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Experts are warning Earth is reaching a 'critical threshold' after new figures revealed just how hot it has been recently.
You aren't alone in thinking it's been fairly toasty over the past decade and there are now statistics to back you up.
Sure, there have been devastating cold snaps around the world and some winters have been pretty punchy, however there's no denying that it's been getting hotter in general.
In fact, the previous seven years have been the hottest on record.
The Copernicus Climate Change Service said 2021 was the fifth-warmest year they have ever seen in their data and there were even record-breaking days in some regions.
Canada saw their summer records smashed by several degrees.
A bit further south, wildfires in the United States raged during July and August, which led to numerous deaths and loads of damage.
The EU satellite system's director, Carlo Buontempo, explained: "These events are a stark reminder of the need to change our ways, take decisive and effective steps toward a sustainable society and work towards reducing net carbon emissions."
Obviously there will be some people who will point out that last year registered fifth on the leaderboard and how that could mean it's not getting hotter year-on-year.
However, Copernicus Climate Change Service senior scientist Freja Vamborg said (via CNN) that this data points to a growing concern about where the planet is heading.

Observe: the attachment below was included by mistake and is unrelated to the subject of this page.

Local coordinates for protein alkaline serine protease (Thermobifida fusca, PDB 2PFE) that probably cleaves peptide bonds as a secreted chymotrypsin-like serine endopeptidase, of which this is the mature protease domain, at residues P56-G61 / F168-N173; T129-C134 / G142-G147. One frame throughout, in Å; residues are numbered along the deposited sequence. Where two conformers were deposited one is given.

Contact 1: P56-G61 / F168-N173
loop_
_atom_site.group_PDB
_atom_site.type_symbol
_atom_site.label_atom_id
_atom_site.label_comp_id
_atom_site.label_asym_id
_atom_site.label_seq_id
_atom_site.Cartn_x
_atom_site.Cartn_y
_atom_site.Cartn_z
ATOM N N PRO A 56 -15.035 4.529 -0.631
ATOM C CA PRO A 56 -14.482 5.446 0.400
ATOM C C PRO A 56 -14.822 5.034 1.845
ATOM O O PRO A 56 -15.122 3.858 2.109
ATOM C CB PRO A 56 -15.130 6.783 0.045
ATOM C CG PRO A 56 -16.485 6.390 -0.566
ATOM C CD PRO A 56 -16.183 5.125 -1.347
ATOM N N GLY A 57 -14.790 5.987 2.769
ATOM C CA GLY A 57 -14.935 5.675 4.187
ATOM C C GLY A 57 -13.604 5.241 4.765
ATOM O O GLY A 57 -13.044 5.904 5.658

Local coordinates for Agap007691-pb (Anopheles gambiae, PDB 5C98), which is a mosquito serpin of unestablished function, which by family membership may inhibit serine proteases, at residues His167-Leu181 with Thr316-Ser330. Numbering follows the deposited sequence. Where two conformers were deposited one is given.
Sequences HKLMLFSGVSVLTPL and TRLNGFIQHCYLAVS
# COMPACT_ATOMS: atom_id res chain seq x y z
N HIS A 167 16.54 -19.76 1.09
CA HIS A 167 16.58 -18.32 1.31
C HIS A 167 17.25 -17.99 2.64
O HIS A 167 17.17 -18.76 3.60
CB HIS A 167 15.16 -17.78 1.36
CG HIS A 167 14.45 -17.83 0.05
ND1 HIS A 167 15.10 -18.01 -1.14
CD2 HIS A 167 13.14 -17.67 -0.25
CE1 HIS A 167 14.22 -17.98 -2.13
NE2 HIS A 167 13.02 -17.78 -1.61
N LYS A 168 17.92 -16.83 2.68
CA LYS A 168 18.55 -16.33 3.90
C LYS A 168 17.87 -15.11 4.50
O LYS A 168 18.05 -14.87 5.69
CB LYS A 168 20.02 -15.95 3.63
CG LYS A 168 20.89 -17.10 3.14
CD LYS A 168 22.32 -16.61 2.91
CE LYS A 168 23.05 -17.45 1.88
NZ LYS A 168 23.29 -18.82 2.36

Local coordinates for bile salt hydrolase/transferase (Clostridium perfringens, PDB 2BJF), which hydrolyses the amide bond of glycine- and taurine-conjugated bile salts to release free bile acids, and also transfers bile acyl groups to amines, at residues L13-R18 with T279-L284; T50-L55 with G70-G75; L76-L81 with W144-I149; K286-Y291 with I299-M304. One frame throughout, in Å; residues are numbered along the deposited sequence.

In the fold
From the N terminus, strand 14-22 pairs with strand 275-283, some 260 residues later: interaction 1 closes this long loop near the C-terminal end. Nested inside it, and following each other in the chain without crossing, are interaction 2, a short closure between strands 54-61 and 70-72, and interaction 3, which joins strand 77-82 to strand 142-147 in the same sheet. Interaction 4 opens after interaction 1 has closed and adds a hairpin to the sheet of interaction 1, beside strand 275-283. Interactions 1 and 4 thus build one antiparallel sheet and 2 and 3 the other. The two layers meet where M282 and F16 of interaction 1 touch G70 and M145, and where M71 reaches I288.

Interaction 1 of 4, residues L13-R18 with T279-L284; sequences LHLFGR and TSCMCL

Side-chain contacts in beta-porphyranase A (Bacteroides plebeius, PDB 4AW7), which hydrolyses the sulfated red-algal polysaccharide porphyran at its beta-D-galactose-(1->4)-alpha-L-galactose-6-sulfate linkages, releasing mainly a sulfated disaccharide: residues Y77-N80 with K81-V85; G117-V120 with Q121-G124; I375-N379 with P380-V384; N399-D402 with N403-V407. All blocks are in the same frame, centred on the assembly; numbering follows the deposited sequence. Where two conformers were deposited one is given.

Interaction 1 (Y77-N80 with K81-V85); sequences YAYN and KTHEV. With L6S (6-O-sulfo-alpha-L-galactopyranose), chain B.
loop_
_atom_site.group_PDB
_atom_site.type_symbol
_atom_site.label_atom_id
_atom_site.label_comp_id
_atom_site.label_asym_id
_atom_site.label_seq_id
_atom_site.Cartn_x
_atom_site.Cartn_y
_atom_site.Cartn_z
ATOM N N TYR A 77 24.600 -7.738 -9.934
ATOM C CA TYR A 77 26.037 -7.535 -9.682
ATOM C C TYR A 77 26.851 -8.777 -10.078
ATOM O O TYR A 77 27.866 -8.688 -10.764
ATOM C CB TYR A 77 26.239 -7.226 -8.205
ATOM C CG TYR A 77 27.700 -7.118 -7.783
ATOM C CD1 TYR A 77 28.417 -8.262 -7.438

"The really important thing is to not get hung up on the ranking of one particular year but rather kind of see the bigger picture of ever-warming temperatures, and that ever-warming doesn't mean every year will be warmer than the next.
"But that was what we've seen so far with every decade warmer than the next - and this is quite likely to continue."
The consistent warming of the planet is concerning experts as we get dangerously close to the threshold organised back in 2015.
World leaders agreed that Earth shouldn't be more than 2 degrees Celsius compared to pre-industrial levels. They set a goal of staying below 1.5 degrees C and we're reportedly now at 1.1 degrees C.
Some people might think that means we're way off the mark, but Kim Cobb, director of the Global Change Program at the Georgia Institute of Technology, says it's closer than you think.
"It is very fair to say that 1.1 degrees Celsius is conservative, because the last half of the last decade has been warmer than the first half," she told CNN.
"We've just barely crossed the 1 degree threshold for warming, and yet we are reeling from a near-constant series of weather and climate extremes.
"With rare exceptions, these extremes can now be definitively linked to human-caused warming. Going forward, we should expect the frequency and severity of such extremes to increase, exacting an enormous toll on societies around the world."
Climate Action Tracker warned in November last year that we could soon push that number to 2.4 degrees C or higher by the time we hit 2030.
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